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Young designer brings unique haute couture to Grand Duchy
Economics

Young designer brings unique haute couture to Grand Duchy

3 min. 29.02.2016 From our online archive
In Paris and South Korea, she worked with some of the top designer labels. Now Nathalie Siebenaler's back in Luxembourg, creating silk scarves and wedding dresses--and she's only 30.

(NG) In Paris and South Korea, she worked with some of the top designer labels, including Constantino & Ravaillac and Ji Haye for Yumi Katsura. Nathalie Siebenaler is now based in Luxembourg, her home country, creating silk scarves and wedding dresses under her label By Siebenaler--and she's only 30.

Tell us about your product or service. 

In 2012, I started my scarves collection. They are mostly made of silk and are inspired by artwork and my own designs, as well as everyday elements. I get so much inspiration from the woods and nature surrounding my home.

One of the prints I discovered from a silhouette of flowers I had in a glass jar. As the sun was setting, it made a pattern on the wall, which I thought was so interesting that I took a photo of it: that pattern ended up being used for one of my wedding dresses.

For about a year, I have been making wedding dresses. Unlike my scarves, my wedding dresses don't carry the Made in Luxembourg label yet, but I am applying for the label for them as well. I like focusing on evening and wedding dresses, perhaps because there is more room to make something special and work directly with the different personalities of the people wearing them.

My idea was to do more contemporary dresses with a little bit of colour or something different. I also noticed women didn't want to spend a lot of money to wear a dress just once, so my collection is flexible. For example, some have tops you could later combine with jeans, or a wrap skirt which you can later remove and just wear the dress underneath for another occasion.

What does the Made in Luxembourg label mean to you?

Right now I have the label for the scarf collection only, but I will apply for the wedding dresses as well.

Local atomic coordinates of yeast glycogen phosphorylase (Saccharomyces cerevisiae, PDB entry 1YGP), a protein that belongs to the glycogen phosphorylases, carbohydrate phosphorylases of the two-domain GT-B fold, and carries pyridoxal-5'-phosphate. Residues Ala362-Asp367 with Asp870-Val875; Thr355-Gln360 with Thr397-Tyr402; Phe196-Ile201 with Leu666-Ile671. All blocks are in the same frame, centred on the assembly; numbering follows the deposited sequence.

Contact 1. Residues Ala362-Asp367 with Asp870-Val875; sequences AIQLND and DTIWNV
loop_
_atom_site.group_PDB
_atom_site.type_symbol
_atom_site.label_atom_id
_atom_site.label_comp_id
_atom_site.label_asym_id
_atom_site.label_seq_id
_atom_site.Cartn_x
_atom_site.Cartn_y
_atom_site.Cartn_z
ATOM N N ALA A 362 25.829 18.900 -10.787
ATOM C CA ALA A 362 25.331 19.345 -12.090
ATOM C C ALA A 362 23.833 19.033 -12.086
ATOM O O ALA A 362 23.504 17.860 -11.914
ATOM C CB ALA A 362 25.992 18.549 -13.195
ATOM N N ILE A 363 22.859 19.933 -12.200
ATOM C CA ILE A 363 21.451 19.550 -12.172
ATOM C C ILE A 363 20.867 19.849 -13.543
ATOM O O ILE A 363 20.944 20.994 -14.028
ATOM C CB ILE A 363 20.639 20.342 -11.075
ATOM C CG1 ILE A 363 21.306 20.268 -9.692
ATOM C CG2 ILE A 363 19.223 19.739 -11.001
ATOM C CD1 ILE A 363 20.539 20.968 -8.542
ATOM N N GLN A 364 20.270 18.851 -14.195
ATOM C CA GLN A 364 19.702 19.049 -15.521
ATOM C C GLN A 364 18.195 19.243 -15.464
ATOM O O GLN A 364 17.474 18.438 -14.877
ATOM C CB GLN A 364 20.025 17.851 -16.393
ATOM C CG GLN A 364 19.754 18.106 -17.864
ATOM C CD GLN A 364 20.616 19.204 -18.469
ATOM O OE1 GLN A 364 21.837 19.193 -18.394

I think it's important to focus on the local market and production. For me, it means the product has a certain value or is even handmade. For clothing, it means you aren't just buying a mass-market product but that someone is working with you to make the best clothing possible for your personality and silhouette.

What are the advantages and challenges of running a business out of Luxembourg? 

It isn't easy to become known: the market is pretty small, which is always a challenge at the beginning. People simply don't know you exist. Many are focused on brand labels and aren't doing research on local designers. However, I think that is changing a bit, even with food products, for example.

The advantage is that if you have a product of good quality, people will speak positively about it. Since Luxembourg's small, word travels fast: you just have to be careful to concentrate on really good quality, since word about bad quality can spread just as quickly.

What is your favourite Made in Luxembourg product or service?

There are so many... What Ben & Pepper are doing is amazing. I also really admire the work of Caroline Kaiser and Julie Conrad. I shared a chalet with Julie in Strasbourg, and it was a nice experience to learn more about her designs.

What product or service do you think is missing from Luxembourg?

I don't think there is one. If you do research, you'll find local designers and products. When Lët'z go local started, I was surprised to see how many designers are here. I just think it's important the community grows a bit more to help people become aware of the designs and products from Luxembourg.

Click here to view more articles from the Made in Luxembourg series.